Socialist Worker

Delacroix and the rise of modern art

by Dave Sewell
Issue No. 2495

His Christ on the Sea of Galilee (1853)

His Christ on the Sea of Galilee (1853) (Pic: The Metropolitan Museum of Art, New Yor)


This superb exhibition explores early 19th century French painter Eugene Delacroix’s influence on the movements that would later transform modern art.

The legend that surrounded him in life, the auction of his works after his death, and his art theory journals inspired generations of painters.

Unable to transport some of Delacroix’s best-known paintings, the exhibition more than makes up for it with canvasses by other great artists that show their debt to him.

His Christ on the Sea of Galilee (1853) was a reference for Vincent Van Gogh and Odilon Redon. The impressionists Renoir, Monet, Gaugin and Cezanne, the Pointillist Signac and the Fauvist Matisse are all here too.

Delacroix used bold contrasting colours to make his subjects come alive. He often painted rapidly, and chose dynamic scenes of motion and struggle.

He broke the conventions of popular genres. His historical scenes prioritised emotion over a clear story.

He painted flowers vivid and three dimensional to reclaim them from respectable “hackwork”.

In place of traditional scenes of ancient Greece and Rome he studied the “living antiquity” he saw in French-occupied North Africa.

Though ground-breaking, these paintings partly look through the eyes of colonialism. They sadly inspired other artists to exploit the rest of the world for “exotic” inspiration.

Delacroix lived in a time when new chemical paints and scientific theories were deepening the understanding of light and colour—something he studied intently.

He also saw that seeing is an active process of the mind, not just a passive reflection of the image.

So he tried to paint “a feast for the eyes” and convey “the music of painting” rather than a literal representation. This set the stage for the truly modern art of the decades after his death.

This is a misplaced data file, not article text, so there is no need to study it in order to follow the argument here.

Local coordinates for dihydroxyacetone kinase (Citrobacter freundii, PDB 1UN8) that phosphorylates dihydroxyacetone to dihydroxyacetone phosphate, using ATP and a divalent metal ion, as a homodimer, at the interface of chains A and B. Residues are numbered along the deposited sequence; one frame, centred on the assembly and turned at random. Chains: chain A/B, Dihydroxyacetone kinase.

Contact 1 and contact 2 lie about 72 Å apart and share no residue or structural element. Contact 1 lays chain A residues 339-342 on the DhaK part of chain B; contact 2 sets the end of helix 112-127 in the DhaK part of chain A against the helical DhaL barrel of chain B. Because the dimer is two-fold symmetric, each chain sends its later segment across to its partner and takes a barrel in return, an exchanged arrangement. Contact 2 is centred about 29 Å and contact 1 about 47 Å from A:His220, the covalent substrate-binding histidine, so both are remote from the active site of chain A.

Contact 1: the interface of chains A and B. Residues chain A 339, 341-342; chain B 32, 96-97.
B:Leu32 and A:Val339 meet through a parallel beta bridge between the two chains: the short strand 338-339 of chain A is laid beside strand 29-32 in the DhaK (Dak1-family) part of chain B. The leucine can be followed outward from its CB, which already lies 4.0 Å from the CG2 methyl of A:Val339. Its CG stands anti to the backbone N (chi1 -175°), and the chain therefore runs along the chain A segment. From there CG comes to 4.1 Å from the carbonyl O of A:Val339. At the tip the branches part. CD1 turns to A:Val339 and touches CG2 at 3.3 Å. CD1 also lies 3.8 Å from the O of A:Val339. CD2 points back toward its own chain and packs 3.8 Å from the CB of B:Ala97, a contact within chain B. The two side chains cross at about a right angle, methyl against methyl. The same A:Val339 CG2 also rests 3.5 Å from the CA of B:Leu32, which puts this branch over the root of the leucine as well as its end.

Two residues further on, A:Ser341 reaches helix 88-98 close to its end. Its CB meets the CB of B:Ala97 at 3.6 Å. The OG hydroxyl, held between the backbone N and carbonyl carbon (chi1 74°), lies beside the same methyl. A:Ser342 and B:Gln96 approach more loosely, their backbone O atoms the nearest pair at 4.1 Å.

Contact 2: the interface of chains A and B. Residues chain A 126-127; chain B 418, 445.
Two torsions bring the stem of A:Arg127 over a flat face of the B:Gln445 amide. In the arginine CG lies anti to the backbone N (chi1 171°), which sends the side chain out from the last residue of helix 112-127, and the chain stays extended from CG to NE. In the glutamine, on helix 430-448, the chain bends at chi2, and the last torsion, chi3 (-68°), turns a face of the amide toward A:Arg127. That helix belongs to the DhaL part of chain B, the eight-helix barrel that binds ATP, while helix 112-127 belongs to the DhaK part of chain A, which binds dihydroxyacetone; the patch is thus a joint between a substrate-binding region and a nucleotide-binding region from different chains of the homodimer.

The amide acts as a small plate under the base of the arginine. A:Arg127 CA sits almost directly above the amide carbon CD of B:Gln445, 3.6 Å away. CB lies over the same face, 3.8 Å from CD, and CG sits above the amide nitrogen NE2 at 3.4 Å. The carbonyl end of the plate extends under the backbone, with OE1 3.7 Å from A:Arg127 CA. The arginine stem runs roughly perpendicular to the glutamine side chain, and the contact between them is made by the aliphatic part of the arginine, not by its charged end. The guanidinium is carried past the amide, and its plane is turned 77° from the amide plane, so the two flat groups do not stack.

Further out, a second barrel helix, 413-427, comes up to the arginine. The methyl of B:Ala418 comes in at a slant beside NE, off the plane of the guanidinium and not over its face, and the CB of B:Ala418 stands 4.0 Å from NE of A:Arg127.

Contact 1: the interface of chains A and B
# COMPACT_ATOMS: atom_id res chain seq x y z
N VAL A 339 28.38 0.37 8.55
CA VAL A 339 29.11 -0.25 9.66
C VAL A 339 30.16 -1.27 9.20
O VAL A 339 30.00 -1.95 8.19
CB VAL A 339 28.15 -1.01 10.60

Delacroix and the rise of modern art
National Gallery,
London WC2N 5DN.
Until 22 May
Tickets £16/£14/£8 inc donation

E4's Aliens

This new sitcom from the producers of Misfits is off to a promising start.

In this alternate history, aliens landed in Britain in 1977 and have subsequently been confined to a high?walled ghetto.

There are clear echoes of the current treatment of migrants and refugees. It’s good to see a sitcom willing to address the key question of our times.

Although the series creator Fintan Ryan claims it’s not a satire and “you can project whatever feelings you want on to it”.

This ambivalence may lead it in some unfortunate directions, but the first episode bodes well.

It focuses on Lewis, a bigoted border guard whose life quickly unravels when he discovers he is half alien.

The misadventures of his drug-dealing sister then compel him to visit the ghetto and get intimate with some of his brethren.

Although closest in theme to the South African film District 9, it’s milieu and tone are more akin to Misfits, or the earlier Shameless.

It seems to share their belief in an underclass, but also their celebration of the humour and resilience of the dispossessed.

It’s well worth a look.

Ben Windsor

Tuesdays, 9pm on E4

The Damned United 

In their latest production, the radical Red Ladder Theatre Company present an innovative take on David Peace’s novel The Damned United about football manager Brian Clough’s efforts to redeem his reputation.

This is the first theatre production of Peace’s novel, and it brings to life the beauty and brutality of football.

West Yorkshire Playhouse,
Leeds LS2 7UP.
Until 2 April.
Tickets from £10 to £29
Derby Theatre,
Derby DE1 2NF.
7 until 16 April.
Tickets from £15 to £26
redladder.co.uk

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Article information

Reviews
Tue 15 Mar 2016, 16:26 GMT
Issue No. 2495
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